Senators are expected to vote on Thursday on two competing bills to end the government shutdown; one of them contains border wall funding, as the other does not.
The bills are both intended to end the partial government shutdown which began December 22.
Senate Republicans are pushing for a bill that would exchange border wall funding for deportation protections that cover the immigrant group known as dreamers. Democrats are instead hoping to pass a temporary spending bill without any border wall funding.
House Democrats already passed a bill that would temporarily fund the government through February 8.
President Donald Trump inspired the other bill with a compromise he offered during a speech on January 19. Senate Majority Leader Mitch McConnell (R-Ky.) on Tuesday scheduled the competing bills to come up for a vote.
“The Senate will vote tomorrow on the plan put forth by President Trump to reopen the closed portions of the federal government right away,” McConnell said from the floor on Wednesday. “This is a compromise measure that was carefully designed to include the kinds of ideas Democrats have been eager to support, including very recently.”
McConnell added that the bill isn’t ideal for either side, since it is a compromise; but it’s strong and includes priorities both parties want, he said. He pointed to protections for dreamers, disaster aid for victims of storms last year, and an extension of the Violence Against Women Act.
Some critics, however, have taken issue with a provision they say weakens longstanding protections for asylum seekers.
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“First and foremost, the legislation would end this partial shutdown and bring all parts of the federal government back online,” McConnell said. “The bill also takes a compromise approach to the underlying disagreement that brought us to this point. It would fully fund the border security priorities identified by the men and women actually working on the ground.”
The Senate is unlikely to pass these bills, since it would need 60 votes to do so, which neither side appears to have. But it will be the first major legislative move by senators to end the shutdown since it began over a month ago. The Democratic bill would also likely be vetoed if it did advance to the president for signature, since it doesn’t include border wall funding.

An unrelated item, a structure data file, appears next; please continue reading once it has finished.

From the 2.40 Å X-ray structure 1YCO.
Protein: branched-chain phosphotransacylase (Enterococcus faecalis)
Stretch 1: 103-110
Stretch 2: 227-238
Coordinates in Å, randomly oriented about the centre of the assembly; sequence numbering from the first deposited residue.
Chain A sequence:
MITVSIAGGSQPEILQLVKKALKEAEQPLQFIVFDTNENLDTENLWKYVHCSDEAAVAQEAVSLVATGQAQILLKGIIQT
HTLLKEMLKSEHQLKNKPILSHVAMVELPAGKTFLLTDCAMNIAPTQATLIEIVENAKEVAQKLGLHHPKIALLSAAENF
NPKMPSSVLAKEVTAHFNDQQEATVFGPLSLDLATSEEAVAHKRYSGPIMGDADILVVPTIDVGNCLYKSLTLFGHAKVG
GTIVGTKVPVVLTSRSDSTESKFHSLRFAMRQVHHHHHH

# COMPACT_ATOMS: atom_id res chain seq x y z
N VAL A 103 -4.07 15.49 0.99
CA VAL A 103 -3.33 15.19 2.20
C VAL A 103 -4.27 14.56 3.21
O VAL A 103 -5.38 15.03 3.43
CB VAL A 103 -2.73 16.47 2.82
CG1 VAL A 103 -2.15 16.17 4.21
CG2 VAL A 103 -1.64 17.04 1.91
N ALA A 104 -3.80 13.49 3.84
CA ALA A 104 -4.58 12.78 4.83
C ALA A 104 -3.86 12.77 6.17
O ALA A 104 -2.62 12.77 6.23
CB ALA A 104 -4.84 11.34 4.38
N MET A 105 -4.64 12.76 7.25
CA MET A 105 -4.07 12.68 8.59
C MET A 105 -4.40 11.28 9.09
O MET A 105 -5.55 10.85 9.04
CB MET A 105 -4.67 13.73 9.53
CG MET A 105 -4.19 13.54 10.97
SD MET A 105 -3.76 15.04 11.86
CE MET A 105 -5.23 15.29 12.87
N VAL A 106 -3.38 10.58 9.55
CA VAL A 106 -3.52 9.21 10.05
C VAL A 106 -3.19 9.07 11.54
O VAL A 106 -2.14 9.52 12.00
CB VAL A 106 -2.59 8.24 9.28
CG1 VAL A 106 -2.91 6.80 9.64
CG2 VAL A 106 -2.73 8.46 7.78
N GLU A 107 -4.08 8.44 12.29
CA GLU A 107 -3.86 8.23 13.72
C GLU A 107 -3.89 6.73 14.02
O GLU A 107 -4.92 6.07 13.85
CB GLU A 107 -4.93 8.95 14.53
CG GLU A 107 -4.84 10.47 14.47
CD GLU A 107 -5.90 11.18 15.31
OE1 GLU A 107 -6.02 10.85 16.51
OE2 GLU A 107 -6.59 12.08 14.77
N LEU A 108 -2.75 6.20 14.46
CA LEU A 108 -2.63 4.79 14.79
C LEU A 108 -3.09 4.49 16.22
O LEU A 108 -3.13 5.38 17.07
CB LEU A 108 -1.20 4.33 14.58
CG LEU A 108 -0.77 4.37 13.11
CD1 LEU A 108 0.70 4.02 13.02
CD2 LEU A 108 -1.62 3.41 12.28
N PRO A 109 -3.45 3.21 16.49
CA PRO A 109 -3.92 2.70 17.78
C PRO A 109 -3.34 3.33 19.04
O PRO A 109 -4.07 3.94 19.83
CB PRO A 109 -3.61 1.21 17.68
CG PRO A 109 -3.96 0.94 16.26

Trump has refused to sign any spending bills that don’t include $5.7 billion for the border security wall. Senate Minority Leader Chuck Schumer (D-N.Y.) and Speaker of the House Nancy Pelosi (D-Calif.) have said they are unwilling to negotiate border wall funding until the shutdown is over. The two sides have made little progress thus far in overcoming that impasse.
“There is no excuse for Senate Republicans not to pass this legislation, which contains the funding proposal that they have already supported,” Pelosi said in a statement on Tuesday. “Senate Republicans need to reopen government, not continue their complicity in the Trump shutdown with a vote for the president’s unacceptable border and immigration schemes that only increase the chaos and suffering at the border.”
Trump announced his compromise offer during a speech at the White House. McConnell indicated soon afterward that he would bring up the compromise in a bill. Senate Appropriations Committee Chairman Richard Shelby (R-Ala.) released a draft of the proposal a few days later.
Democrats were quick to reject the offer.
The dreamers are individuals who were brought into this country illegally by adults when they were only minors. They are named for the Development, Relief, and Education for Alien Minors (DREAM) Act. Former President Barack Obama provided protections for them through an executive action that established the Deferred Action for Childhood Arrivals (DACA) program.
Trump has previously called the program unconstitutional, while also expressing sympathy for the immigrants it’s been meant to protect. He has argued that lawmakers should instead approve a permanent fix for the issue in a bill. He later stated the bill should include border wall funding along with the end of chain migration and the draft lottery program.
Trump and congressional leaders of both parties have continued discussions to overcome the stalemate. But the two sides so far have been unable to overcome differences. Trump has repeatedly noted security concerns and a need for the border wall.
House Democrats have made other attempts to end the shutdown. They passed two bills intended to fund most of the government while leaving room to debate border security. They later passed four separate appropriations bills.
The House Democratic bills are unlikely to get far without border wall funding, with the president threatening to use his veto powers. McConnell had also said he wouldn’t bring up any bills the president wasn’t willing to sign. He had made an earlier attempt to avert the government shutdown with a short-term spending bill.
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